Roll Call reported last December that House Speaker John Boehner and some colleagues traveled in a congressional delegation to Panama to explore free-trade prospects. A former aide to Boehner, Demetrio Papadimitriu, now works for Panamanian President Ricardo Martinelli. And of course, the Panama agreement would just be gravy for a historical partnership that has long allowed U.S. tax cheaters to exploit Panama as a personal financial fiefdom.

Agricultural lobby groups also seem to see Panama as a congressional bellwether. American Farm Bureau Federation, American Soybean Association and National Pork Producers Council are all lobbying for the pact. Food trading giant Cargill claims the deal will support recovery and job growth. The company has about 61,000 U.S. workers and 131,000 employees worldwide. Within U.S. borders, it has fattened itself off of an industrial farming system that profits from rampant exploitation of immigrant labor. Appealing to fears of America’s declining position as an economic superpower, the company argues that if the U.S. doesn’t sweep in to control these markets, other countries will.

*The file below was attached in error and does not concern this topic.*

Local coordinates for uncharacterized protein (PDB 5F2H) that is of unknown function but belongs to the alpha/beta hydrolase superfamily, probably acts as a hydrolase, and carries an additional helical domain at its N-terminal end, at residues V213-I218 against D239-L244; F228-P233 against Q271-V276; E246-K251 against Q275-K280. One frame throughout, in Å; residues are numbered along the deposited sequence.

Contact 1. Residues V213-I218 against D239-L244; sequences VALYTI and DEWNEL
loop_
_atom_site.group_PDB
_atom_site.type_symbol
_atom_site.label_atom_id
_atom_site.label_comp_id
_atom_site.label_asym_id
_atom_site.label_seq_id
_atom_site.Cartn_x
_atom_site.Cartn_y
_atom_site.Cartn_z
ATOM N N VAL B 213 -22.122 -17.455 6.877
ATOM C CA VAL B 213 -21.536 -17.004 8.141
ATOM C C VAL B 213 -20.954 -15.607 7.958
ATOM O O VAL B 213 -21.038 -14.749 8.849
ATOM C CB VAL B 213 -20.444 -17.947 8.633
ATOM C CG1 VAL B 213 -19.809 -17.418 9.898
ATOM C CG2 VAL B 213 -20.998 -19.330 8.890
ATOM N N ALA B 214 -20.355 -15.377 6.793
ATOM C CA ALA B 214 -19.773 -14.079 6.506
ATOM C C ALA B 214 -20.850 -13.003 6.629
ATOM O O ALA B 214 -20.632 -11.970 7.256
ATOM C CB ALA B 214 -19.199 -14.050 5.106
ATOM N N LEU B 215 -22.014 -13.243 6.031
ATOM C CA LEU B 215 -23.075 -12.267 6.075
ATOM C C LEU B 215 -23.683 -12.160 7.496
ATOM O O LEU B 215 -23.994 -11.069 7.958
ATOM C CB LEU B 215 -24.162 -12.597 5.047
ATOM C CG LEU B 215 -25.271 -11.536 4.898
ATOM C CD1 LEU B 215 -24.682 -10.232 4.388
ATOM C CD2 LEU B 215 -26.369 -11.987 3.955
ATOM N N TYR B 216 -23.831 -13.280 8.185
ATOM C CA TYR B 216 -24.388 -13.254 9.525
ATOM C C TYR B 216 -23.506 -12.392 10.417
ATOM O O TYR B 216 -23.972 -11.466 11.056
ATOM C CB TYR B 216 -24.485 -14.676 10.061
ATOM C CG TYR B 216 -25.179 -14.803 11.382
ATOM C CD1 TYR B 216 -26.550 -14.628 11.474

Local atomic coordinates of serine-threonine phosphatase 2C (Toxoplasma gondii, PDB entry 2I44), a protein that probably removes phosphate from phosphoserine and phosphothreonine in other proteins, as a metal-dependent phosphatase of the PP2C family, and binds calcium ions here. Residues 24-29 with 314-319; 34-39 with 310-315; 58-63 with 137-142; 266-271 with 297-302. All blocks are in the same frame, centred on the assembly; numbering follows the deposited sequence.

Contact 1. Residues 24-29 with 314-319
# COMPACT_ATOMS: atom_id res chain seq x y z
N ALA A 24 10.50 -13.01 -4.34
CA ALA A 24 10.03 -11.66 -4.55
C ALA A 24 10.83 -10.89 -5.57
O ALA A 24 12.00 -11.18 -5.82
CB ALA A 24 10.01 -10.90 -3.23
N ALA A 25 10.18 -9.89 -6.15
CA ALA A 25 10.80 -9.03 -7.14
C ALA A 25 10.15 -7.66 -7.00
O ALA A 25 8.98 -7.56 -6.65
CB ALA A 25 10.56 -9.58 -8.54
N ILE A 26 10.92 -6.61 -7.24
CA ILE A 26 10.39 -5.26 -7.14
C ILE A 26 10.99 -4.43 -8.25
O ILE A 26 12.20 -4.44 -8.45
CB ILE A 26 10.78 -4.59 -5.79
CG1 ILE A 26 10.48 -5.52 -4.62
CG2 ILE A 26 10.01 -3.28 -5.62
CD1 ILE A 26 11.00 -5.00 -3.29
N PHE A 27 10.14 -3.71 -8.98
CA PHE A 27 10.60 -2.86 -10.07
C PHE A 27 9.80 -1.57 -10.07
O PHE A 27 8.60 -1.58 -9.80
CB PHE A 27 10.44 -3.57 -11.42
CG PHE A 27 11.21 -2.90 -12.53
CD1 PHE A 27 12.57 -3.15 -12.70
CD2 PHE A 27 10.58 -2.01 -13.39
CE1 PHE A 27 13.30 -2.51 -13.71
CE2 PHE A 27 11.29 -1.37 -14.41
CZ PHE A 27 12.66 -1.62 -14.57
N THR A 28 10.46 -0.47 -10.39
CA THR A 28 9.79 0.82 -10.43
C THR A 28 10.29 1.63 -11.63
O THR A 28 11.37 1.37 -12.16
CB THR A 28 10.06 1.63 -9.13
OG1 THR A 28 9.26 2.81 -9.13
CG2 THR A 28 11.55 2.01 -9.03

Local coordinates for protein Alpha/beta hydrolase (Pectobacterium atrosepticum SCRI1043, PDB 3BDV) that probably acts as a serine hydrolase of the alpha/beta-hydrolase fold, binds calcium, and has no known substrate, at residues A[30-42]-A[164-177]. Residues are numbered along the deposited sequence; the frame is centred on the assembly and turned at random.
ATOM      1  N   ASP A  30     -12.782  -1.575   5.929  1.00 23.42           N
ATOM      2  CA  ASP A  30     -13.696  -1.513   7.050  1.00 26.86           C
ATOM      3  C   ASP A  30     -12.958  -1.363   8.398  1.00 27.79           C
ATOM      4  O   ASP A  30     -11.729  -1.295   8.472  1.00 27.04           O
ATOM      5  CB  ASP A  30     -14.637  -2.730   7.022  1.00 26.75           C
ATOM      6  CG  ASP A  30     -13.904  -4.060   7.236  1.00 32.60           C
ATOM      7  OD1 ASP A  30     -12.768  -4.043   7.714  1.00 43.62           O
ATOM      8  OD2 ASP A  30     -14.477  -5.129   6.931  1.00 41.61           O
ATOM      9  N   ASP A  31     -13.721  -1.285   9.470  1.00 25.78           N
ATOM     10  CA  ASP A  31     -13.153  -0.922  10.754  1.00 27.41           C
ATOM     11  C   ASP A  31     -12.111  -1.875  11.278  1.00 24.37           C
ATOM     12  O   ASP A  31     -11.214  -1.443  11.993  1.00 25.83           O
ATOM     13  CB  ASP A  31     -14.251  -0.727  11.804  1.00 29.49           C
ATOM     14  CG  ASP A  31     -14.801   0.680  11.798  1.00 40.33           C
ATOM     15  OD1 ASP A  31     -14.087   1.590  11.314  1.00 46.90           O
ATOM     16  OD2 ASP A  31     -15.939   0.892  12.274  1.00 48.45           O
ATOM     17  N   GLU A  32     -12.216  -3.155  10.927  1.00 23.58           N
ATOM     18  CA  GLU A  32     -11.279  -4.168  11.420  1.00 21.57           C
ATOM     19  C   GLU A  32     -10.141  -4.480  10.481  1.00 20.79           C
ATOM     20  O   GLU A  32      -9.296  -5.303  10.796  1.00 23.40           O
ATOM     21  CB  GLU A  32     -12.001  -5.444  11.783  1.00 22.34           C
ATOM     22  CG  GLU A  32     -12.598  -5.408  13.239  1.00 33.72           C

But whatever nation wins in the neocolonial land grab, multinational agribusinesses will come out on top. As we saw with the North American Free Trade Agreement in Mexico’s designated rural sector, big agriculture’s gain is the small indigenous farmer’s loss.

Other losers may include families in Seoul, who’ll find it a little harder to breathe thanks to a flood of imported U.S. gas guzzlers. And labor organizers in Colombia may feel again betrayed by the trade proposal’s failure to meaningfully address anti-union violence.

The word "global trade" evokes images of cars, toys, and container vessels zooming back and forth across oceans. But oddly enough, the corporations pushing free trade deals are keenly interested in markets that have little to do with what they actually produce. Perhaps the most stunning display of the disconnect between free-trade profiteering and productive international commerce is the way the current trade agreement framework frees Wall Street from regulation.